Meal prep the way to an ideal lunch
The COVID-19 situation has brought changes to people’s routines and lifestyles, and one of these changes is how it has encouraged more people to prepare their own meals and have packed lunches. Many of them had been used to eating in restaurants or order takeouts.
“I started to make my own lunches since we resumed working in the office in February. It’s time-consuming for sure but it’s the safe thing to do during this special time.
“I bought special lunch boxes and cutlery and I prepare my lunch for the next day in the evening after dinner and put it in the fridge. We have a microwave in the office to heat up the food, and eventually I grew accustomed to this new lifestyle and I’m feeling a lot better when eating cleaner, nutritionally balanced meals,” said Fiona Lu, an office worker in the city’s Jing’an District who used to have lunch in nearby restaurants before the pandemic.
Meal prep is a way to eat healthy and well-portioned meals by preparing everything in advance. It’s usually done at the weekend so every morning you only need to grab a box of prepared lunch from the freezer and simply heat it up for lunch during your break. It’s like making better freezer meals from scratch.
A jumpstart to meal prep
In China, packed lunches are typically prepared in the morning or the night before to preserve freshness, frozen meals are not as popular in Chinese culinary culture as in the West. To save time, people would portion out some food from dinner to pack as lunch the next day or have everything cut and ready before bed so a quick stir-fry can be made in minutes in the morning.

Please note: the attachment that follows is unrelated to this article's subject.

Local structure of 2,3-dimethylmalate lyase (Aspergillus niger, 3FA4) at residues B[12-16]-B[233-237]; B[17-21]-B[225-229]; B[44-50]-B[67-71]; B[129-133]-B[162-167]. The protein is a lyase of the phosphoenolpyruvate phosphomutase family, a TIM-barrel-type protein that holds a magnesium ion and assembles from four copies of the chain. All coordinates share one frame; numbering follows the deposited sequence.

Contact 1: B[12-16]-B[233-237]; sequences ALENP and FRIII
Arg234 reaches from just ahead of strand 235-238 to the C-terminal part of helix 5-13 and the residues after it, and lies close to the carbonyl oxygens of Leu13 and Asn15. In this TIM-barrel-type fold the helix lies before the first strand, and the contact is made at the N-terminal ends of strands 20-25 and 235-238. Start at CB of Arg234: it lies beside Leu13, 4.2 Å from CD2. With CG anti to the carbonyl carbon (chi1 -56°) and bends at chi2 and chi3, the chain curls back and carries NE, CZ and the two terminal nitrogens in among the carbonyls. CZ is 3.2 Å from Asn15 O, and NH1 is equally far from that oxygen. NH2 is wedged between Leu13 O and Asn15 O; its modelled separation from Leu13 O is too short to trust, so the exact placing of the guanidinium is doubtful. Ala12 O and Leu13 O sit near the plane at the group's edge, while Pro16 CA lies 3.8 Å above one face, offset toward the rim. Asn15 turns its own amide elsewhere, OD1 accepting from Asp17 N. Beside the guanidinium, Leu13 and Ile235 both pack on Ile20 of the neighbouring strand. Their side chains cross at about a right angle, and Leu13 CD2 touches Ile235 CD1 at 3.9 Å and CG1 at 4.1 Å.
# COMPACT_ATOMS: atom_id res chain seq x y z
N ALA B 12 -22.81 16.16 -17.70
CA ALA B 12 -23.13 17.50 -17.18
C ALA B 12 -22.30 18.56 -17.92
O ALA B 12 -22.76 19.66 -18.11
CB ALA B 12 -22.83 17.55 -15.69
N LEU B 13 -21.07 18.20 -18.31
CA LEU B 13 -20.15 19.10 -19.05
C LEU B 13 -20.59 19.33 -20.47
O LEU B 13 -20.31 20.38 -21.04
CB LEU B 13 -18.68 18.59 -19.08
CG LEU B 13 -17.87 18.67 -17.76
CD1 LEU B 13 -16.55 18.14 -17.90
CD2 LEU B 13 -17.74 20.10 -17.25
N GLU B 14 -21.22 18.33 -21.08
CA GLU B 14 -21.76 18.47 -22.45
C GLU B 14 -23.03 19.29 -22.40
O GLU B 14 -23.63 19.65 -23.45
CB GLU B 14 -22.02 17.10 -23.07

There are many benefits of preparing lunches: healthier food, better ingredients, safer in terms of hygiene, environmentally friendly (no disposable containers or cutlery) and of course, saving money.
An ideal lunch is made of three basic elements: grain, vegetable and protein, providing balanced nutrition and flavor while keeping the body full and satisfied on busy workdays.
Rice and similar cooked grains like quinoa are easy to make and pack, the textures of which wouldn’t change much after storing in airtight containers. Not all noodles are suitable to pack after cooking because the starch content would make them stick together and soggy. However, harder textured noodles like udon, soba and spaghetti can be used as cooked carbohydrates.
Steamed potatoes, taro and sweet potatoes are alternative staple options that can add more fiber to the meal.
You can also pack tortilla and pita bread separately in a resealable bag. When it’s time for lunch, simply heat up the vegetable and protein filling and make fresh wraps easily.
Stir-fry is a simple, convenient way to cook vegetables and protein. The food is cooked through, seasoned well and can last longer as a packed lunch. But stir-fried green leafy vegetables may become too soft when they are sealed in containers and overcooked after heating up in the microwave. Ingredients such as broccoli, carrot, bamboo shoots and green beans are better to preserve shape and taste.